I arrived at Ashton-Under-Hill (Google Earth 52.039141°, -2.003869°) at roughly 9.08 am. This village intrigued me the most because it bigger than the two I had just visited, and it had an interesting mix of old buildings. There was a War Memorial and a church with two CWGC graves in it. The Saturday bus also seems to take a slightly different route to the weekday bus and that affected what I had to do because the bus dropped me off past my intended targets.
There it goes now! I stayed with this raised embankment because the War Memorial was situated on it. From what I read this was not the original location of the memorial, and it appears to have been originally located on private land.
It is described as “Cross, with laurel wreath wrapped round the shaft, on a stepped square base,” it has 8 names from the First World War and 2 from the second. The front is engraved as follows:
There are also shorter name lists on either side of the memorial.
The memorial looks out over the “Ashton First School and Village Hall”
The rent was partly paid, and I continued my walk to my next stop which is the church of St Barbara which is roughly 200 metres away.
If you did not know the church was there you would probably have missed seeing it, as it is set back from the road and only the lych gate and a badly eroded 15th century cross is situated in front of it. The 17th century thatched cottage is what drew my attention originally and I wonder whether it was the rectory?
There are two casualties buried in the churchyard, 1 from each of the World Wars.
There is a small door that can be seen between the two windows in the image above, and it is engraved 1624. Like so many parish churches it is a mix of old and older. The oldest parts date from Norman times, represented by the South doorway with its characteristic rounded arch. The Tower with its 6 bell ring, was begun in the 13th century. while the Chancel was rebuilt in 1624 by Sir John Franklin, then Lord of the Manor. St Barbara is the patron saint of armourers, gunners and blacksmiths. (https://www.ashtonunderhill.org.uk/organisations/st_barbaras/). The lych gate dates from Mach 1931
Amazingly the church was unlocked and I was able to see inside of it.
It is not a spectacular church, but it did have some lovely stained glass in it. The ROH was small but there were 3 personal memorials in it, one of which I am reproducing here because it is such a poignant one.
Then it was grave hunting time and I battled to find the one grave which was a private memorial. It too had been recently restored which is probably why I could not find it. Many of the private memorials are in a poor condition and are the responsibility of the family. The rent was paid, it was time to look around and get my bus onwards to Evesham. It was due at 10.22 but it was only 9.43. There was one more building that I wanted to find and apart from that I had the 40 minutes to idle.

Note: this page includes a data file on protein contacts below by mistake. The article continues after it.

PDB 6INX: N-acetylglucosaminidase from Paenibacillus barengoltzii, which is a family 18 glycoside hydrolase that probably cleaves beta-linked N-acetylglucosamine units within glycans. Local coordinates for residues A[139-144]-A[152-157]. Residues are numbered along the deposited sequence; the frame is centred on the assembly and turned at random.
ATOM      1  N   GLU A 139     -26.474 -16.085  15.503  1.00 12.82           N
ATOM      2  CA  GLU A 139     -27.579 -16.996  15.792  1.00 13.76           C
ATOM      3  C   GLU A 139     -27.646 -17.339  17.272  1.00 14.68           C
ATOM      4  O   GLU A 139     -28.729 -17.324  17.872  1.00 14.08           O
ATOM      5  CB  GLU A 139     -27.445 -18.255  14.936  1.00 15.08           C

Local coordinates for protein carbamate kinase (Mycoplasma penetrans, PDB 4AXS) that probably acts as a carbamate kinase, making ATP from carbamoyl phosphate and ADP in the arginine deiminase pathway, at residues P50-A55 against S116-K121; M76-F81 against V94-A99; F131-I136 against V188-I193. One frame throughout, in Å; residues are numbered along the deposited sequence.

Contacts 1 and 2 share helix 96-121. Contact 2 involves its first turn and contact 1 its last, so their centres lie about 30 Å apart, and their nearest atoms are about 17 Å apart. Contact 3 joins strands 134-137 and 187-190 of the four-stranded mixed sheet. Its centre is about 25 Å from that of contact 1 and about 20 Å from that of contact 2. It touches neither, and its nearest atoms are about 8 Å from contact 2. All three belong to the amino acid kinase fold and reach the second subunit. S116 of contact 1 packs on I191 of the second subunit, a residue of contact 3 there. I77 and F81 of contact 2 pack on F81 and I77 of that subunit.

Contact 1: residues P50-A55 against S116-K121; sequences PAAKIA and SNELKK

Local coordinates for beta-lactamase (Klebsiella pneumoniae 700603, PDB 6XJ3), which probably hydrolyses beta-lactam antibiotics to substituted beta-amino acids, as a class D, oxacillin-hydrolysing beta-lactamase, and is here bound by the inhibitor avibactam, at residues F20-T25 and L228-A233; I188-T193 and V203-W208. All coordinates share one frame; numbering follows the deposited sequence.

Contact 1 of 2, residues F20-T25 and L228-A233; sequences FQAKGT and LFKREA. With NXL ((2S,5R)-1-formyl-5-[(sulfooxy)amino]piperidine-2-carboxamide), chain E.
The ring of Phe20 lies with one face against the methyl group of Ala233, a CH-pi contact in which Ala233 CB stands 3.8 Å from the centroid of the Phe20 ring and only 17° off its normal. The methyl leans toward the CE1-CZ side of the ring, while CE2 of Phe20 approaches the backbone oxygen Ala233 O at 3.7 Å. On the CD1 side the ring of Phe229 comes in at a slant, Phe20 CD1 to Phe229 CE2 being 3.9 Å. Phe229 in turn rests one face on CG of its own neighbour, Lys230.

Twas time to enjoy the view.
The village history says:
“… A walk along the almost mile long village street (now called Beckford Road to the south and Elmley Road to the north) will take the visitor past a wide selection of the local rural architecture typical of both the Cotswolds and the Vale of Evesham.
In addition to timber-framed and stone cottages there is a black and white farmhouse dating back to the 15th century, an elegant stone manor house built before 1700, tall brick houses from around 1800, also many red-brick Victorian cottages and a scattering of 20th century houses in a variety of styles. The non-conformist chapel was built in the 1920s. The village also has two schools; the old Village school in the centre built in the 1860s with the more modern village hall attached, and at the north end the 1960s Middle School. The village pub ‘The Star Inn’ offers a warm welcome, traditional Ales and home-cooked food.”
The “non-conformist chapel” mentioned in the history of the village is the other building that I was interested in.
It had quite a number of unveiling stones on it, which was quite odd, it is possible that everybody wanted to be a part of it.
Unfortunately I was not able to get into the building, but it cannot be very large inside. It is however, a very interesting shape.
My meanderings continued.
Like the other two villages I had passed through, Ashton-Under-Hill has a mention in the Domesday Book.
- Head of manor: Beckford.
- Taxable units: Taxable value 8 geld units. Taxed on 8.0.
- Value: Value to lord in 1086 £30.
- Households: 10 villagers. 4 smallholders. 8 slaves. 3 female slaves.
- Ploughland: 4 lord’s plough teams. 6 men’s plough teams.
- Other resources: 1 church. 0.75 church lands.
- Lord in 1066: Thorbert, Earl Harold’s thane.
- Overlord in 1066: Earl Harold.
- Lords in 1086: Cormeilles (Sainte-Marie), abbey of; King William.
- Tenant-in-chief in 1086: King William.
And just in time for my bus too. I am off to Evesham to get more images from the museum, I will continue this grand tour at a latter time, visiting Beckford and Sedgeberrow. As they say in the classics:
Next up is Sedgebarrow; just follow the arrow…
DRW 2018 – 2019. Created 21/10/2018. The Open Domesday Project and the associated images are kindly made available by Professor J.J.N. Palmer. Images may be reused under a Creative Commons BY-SA licence.